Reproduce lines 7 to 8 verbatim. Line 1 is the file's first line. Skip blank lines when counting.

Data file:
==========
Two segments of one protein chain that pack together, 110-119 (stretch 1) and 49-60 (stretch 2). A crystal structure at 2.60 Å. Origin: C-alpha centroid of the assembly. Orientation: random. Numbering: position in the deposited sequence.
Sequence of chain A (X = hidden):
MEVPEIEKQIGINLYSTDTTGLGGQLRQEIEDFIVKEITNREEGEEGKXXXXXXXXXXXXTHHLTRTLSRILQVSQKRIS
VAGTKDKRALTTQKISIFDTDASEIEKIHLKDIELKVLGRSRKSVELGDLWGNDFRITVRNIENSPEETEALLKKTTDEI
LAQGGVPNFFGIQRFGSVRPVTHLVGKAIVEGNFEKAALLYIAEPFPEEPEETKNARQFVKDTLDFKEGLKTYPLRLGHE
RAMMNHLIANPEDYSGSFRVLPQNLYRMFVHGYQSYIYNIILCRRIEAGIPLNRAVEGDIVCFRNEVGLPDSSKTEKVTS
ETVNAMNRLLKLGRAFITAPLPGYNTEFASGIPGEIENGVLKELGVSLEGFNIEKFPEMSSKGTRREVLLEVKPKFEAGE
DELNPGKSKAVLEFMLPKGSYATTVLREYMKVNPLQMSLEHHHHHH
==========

ETVNAMNRLLKLGRAFITAPLPGYNTEFASGIPGEIENGVLKELGVSLEGFNIEKFPEMSSKGTRREVLLEVKPKFEAGE
DELNPGKSKAVLEFMLPKGSYATTVLREYMKVNPLQMSLEHHHHHH